The recent release of the SEC’s proposed rules on CEO Pay Ratio disclosure has everybody thinking about preparation of their proxy disclosures. While changes required under these proposed rules likely won’t be in effect until the 2016 proxy season, there are other changes that companies should be focusing on for the 2014 proxy season. Specifically, many companies have an opportunity to make significant improvements to their disclosures of compensation and governance practices, changing them from a “necessary evil” to an important shareholder-communications tool.

A review of proxies across all industries confirms that the role of proxy disclosures is changing. There are a number of companies that are often cited for their high-quality disclosures – Coca Cola, Eli Lilly, Johnson & Johnson, Lockheed Martin and Prudential Financial are a few that come to mind. Unfortunately, few energy companies appear on these “best-in-class” lists.

Certainly some energy companies have made enhancements to certain aspects of their disclosures (including Anadarko Petroleum, Cameron International, Cimarex Energy, Chesapeake Energy, ExxonMobil, Noble Energy, and Weatherford International), yet few have gone “all in” to make comprehensive changes to better tell their story. In short, the bar has been raised and more work is required for energy companies to catch up with evolving disclosure standards.

Several pay practices that are common across the energy industry have drawn scrutiny from shareholder advisors and the media, including the use of discretion in bonus plans, high proportion of time-based equity, and an alleged lack of rigor in performance targets. Despite valid reasons for some of these pay practices, energy companies have generally not done an effective job at presenting their case as to why they are appropriate.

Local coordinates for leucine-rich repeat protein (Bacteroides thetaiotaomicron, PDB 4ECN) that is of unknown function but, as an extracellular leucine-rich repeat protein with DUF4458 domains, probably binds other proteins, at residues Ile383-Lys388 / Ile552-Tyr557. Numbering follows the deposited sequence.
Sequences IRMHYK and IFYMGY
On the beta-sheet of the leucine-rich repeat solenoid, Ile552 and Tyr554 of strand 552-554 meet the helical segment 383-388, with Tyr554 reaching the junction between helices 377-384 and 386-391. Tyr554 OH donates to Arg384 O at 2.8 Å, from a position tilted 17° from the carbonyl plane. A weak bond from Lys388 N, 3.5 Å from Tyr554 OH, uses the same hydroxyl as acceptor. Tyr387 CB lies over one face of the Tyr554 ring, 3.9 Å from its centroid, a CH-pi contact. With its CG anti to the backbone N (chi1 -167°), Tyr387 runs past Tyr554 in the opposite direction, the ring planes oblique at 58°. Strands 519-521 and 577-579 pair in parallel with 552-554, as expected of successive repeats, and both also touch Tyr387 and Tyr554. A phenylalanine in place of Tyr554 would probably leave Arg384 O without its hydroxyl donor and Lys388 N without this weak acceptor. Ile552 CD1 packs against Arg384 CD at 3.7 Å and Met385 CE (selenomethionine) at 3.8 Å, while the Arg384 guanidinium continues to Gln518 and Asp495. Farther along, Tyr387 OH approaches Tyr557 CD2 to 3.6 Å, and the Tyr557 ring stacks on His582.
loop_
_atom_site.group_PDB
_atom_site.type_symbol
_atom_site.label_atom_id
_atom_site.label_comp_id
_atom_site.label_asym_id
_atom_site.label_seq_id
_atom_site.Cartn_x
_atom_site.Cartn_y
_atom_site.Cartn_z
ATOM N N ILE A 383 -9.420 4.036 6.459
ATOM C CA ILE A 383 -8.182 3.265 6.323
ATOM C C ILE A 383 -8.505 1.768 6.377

So what should companies do? I suggest following the lead of some of the “best in class” companies noted above and adding some or all of the following features to proxy disclosures:

Features Objectives
Proxy Summary Set the tone; introduce key issues and challenges regarding compensation and corporate governance
CD&A Summary Brief statements, not a thesis; describe how the pay programs are designed to link pay and performance
Lists of Pay Practices Focus on key takeaways; make it easy to find the answers (i.e., what we do, and what we don’t do)
Focused Narratives Offer specific rationale for pay levels, structure and decisions (i.e., the facts behind the discretion used in the bonus plan; how performance targets are established)
Use of Color and Graphics Make the proxy a more interesting read and more effectively illustrate key messages such as pay and performance alignment

It’s not too early to start planning for your 2014 proxy. The addition of any of these features will surely improve the proxy and will help your dialogue with shareholders and their advisors, and should yield better SOP results.